Is The Internet Archive’s National Emergency Library A Good Idea Or Piracy?

On March 24th The Internet Archive launched what they are calling a “National Emergency Library”, and through it they starting making 1.4 million books available for free online. The organization has long been scanning books and lending them out to readers since 2005, based on the same system used by public libraries around the world. Basically they could only lend out the same numbers of books as they actually owned, meaning for some books there would be large waitlists. On the 24th they announced those waitlists would be suspended, allowing anyone around the world to download the same books at the same time. 

Many of the novels that the Internet Archive has put up for borrowing are not in the public domain, causing many to accuse the organization of copyright infringement. These novels include works by JK Rowling, George RR Martin, Stephen King, Hilary Mantel and Neil Gaiman. Some view what they are doing as denying authors of potential income from sales, which is especially important in these times when authors already face reduced sales, cancelled book tours and more. Even book stores are facing permanent closure due to the pandemic. IA stated the move was to help address “our unprecedented global and immediate need for access to reading and research material” during the pandemic, but other view it as illegal saying they have no rights to the books.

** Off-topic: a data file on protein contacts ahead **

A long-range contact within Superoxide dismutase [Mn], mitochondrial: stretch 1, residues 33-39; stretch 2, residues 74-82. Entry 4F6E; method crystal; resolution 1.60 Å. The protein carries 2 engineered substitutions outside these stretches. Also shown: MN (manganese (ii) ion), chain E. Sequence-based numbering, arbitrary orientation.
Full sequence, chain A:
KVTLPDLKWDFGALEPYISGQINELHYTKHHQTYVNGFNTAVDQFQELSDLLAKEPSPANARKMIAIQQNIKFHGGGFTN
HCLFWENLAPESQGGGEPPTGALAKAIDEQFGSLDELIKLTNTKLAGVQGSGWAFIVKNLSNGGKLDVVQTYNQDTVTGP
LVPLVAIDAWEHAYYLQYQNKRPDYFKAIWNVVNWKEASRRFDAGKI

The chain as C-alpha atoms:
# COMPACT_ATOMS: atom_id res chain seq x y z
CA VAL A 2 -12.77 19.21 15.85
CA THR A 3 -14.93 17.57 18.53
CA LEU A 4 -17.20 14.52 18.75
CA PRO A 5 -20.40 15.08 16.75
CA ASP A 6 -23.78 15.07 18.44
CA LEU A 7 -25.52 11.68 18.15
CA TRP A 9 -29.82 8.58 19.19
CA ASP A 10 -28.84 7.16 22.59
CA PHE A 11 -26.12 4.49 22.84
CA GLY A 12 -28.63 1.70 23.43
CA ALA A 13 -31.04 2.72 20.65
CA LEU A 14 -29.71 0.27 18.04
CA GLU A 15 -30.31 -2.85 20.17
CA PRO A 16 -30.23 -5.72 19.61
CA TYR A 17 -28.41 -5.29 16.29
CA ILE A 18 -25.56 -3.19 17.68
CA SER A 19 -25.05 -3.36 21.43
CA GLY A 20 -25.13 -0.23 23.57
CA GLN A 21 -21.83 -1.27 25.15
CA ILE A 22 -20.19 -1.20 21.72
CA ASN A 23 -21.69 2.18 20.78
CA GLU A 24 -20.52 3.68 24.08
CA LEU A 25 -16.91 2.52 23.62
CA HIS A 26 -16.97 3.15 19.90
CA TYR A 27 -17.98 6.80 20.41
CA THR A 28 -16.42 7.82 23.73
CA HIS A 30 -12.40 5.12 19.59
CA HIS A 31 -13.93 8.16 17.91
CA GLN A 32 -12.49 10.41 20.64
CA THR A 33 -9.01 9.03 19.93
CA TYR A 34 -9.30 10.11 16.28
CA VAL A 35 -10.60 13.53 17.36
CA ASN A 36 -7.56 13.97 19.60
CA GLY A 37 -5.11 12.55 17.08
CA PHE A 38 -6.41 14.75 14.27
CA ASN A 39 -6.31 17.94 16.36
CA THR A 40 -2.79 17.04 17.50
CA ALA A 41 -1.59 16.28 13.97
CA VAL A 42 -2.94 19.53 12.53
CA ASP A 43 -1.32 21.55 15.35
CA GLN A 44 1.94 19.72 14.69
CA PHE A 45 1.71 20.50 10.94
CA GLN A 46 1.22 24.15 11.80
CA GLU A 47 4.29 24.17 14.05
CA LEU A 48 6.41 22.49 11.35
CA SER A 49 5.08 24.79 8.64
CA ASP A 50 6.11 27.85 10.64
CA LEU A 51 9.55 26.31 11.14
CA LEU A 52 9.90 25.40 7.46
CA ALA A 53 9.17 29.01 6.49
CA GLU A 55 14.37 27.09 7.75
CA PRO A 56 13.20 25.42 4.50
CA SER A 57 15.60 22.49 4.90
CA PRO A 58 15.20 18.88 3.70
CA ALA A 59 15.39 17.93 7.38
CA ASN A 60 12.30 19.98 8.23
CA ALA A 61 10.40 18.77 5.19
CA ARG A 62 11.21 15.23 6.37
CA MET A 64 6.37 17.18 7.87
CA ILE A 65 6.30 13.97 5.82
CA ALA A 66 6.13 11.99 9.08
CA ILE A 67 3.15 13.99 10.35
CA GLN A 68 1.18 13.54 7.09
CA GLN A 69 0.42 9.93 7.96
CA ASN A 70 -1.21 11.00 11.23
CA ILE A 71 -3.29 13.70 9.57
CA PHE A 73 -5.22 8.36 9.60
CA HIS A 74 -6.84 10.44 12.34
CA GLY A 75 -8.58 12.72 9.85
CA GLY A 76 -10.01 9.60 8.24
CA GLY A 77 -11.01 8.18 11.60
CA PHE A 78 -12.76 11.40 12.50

The IA announced that the National Emergency Library will remain open until the end of June, or until the US national emergency is ended. They stated that “The library system, because of our national emergency, is coming to aid those that are forced to learn at home. This was our dream for the original internet coming to life: the library at everyone’s fingertips. We recognise that authors and publishers are going to be impacted by this global pandemic as well. We encourage all readers who are in a position to buy books to do so, ideally while also supporting your local bookstore.”

The IA has asked authors to support their decision, but if they want their books removed they can easily send in a request through email and opt out.